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Huawei TalkBand B2 review: A 2-in-1 activity tracker that doesn't measure up

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MSRP: $299.99
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The Good The Huawei TalkBand B2 combines a fitness tracker and Bluetooth headset into one device. It's the first non-Jawbone device to offer compatibility with Jawbone's excellent tracking app, and it works with iPhones and Android phones.

The Bad The band is bulky and uncomfortable to wear, and battery life falls short. For the price you would expect added features, such as notifications from a smartphone. The Huawei app is bare-bones, and syncing with the Jawbone app was completely undependable.

The Bottom Line Despite its unique two-in-one design -- it's a fitness tracker and Bluetooth headset -- the Huawei TalkBand B2 ultimately overpromises and underdelivers on both accounts.

Visit manufacturer site for details.

5.9 Overall
  • Design 5
  • Battery 6
  • Performance 4
  • Software 8
  • Features 8

Review Sections

The wearable market is quickly becoming flooded with devices, and every company is trying to make a product that can stand out. Some activity trackers have heart-rate sensors; some offer extralong battery life; others can make mobile payments.

But what if I told you there was a device that both tracked your fitness and let you answer phone calls? Would you believe me?

Meet the Huawei TalkBand B2, a unique device that's part activity tracker and part Bluetooth headset. But that's not even what makes the tracker stand out. The TalkBand B2 is also the first third-party tracker that can sync with Jawbone's powerful Up software, which opens the door to smart coaching features and daily health insights. It's also one of our favorite apps here at CNET.

Despite all these extras, however, the TalkBand has some serious flaws, beginning with the price.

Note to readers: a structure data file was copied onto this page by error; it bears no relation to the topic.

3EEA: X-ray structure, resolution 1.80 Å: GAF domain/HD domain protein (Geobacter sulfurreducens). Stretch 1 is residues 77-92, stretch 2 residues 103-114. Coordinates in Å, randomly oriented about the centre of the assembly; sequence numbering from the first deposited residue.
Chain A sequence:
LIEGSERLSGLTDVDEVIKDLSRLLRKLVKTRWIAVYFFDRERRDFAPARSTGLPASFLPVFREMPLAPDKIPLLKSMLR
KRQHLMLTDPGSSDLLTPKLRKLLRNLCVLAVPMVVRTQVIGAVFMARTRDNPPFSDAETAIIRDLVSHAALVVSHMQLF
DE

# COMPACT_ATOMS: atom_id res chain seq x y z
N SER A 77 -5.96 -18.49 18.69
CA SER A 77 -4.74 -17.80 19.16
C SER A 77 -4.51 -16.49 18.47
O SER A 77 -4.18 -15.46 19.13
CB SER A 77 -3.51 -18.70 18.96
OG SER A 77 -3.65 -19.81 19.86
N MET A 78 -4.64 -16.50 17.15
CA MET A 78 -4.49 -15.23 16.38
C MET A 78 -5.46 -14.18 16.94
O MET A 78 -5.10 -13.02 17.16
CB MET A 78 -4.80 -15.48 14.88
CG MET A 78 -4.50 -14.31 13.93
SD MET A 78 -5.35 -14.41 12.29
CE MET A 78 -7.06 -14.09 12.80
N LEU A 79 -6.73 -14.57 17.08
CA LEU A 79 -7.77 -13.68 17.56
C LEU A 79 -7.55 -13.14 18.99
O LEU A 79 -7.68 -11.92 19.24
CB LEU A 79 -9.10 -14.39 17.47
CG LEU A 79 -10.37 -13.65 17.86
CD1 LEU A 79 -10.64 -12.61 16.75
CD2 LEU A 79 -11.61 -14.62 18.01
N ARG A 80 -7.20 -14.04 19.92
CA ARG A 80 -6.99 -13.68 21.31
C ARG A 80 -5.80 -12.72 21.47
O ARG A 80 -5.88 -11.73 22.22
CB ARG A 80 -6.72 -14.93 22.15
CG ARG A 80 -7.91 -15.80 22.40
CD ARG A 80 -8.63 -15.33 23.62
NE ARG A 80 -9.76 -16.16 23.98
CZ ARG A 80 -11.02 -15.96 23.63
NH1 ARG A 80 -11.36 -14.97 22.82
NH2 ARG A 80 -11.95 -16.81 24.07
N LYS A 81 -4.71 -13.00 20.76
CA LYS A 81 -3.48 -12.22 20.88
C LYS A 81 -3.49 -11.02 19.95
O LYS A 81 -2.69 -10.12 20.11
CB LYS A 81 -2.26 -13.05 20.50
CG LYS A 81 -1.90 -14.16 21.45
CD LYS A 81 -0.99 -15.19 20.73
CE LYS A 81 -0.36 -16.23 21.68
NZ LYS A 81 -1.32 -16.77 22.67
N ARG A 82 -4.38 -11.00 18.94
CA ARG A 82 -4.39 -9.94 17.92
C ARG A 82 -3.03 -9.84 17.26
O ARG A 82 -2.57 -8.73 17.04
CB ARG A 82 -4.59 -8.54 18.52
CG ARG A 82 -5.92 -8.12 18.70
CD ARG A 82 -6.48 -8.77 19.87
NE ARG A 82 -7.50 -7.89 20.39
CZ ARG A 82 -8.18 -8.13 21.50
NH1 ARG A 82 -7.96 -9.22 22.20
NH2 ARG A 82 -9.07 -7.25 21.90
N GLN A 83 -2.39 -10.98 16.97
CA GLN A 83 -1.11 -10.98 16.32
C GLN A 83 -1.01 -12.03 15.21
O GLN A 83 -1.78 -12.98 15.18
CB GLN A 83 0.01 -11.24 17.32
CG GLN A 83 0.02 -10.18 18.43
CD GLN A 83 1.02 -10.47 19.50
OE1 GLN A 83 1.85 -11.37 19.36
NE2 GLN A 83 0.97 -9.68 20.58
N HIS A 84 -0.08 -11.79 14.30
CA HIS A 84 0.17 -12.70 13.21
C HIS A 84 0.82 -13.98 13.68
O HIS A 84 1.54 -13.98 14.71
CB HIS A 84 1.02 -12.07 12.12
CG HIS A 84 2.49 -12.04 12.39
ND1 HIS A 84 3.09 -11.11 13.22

There are two models available for purchase. We reviewed the $180 model with a plastic strap (also available for £180 in the UK), but there's also a premium version in gold with a leather strap that can be had for $200 (£170). This is significantly more than both the Jawbone Up2 , which retails for $100, and the $150 Fitbit Charge HR -- though, to be fair, neither of them can double as a wireless headset.

What is it?

Sarah Tew/CNET

The TalkBand B2 is like so many of the other activity trackers on the market. The wrist-worn device is capable of measuring the steps you take each day, your calories burned and your sleep at night. There's vibration on board that can be used to wake you up in the morning, a favorite feature of mine, or to remind you to get up and move. To time and track individual workouts, there's also a special stopwatch mode.

What helps the band stand out is the detachable Bluetooth headset that can be used to answer phone calls. It's an interesting feature that we'll dive deeper into later. While there's no heart-rate sensor or any sort of notifications from your smartphone (aside from caller ID), there are some other bells and whistles, although most of them felt more gimmicky than practical.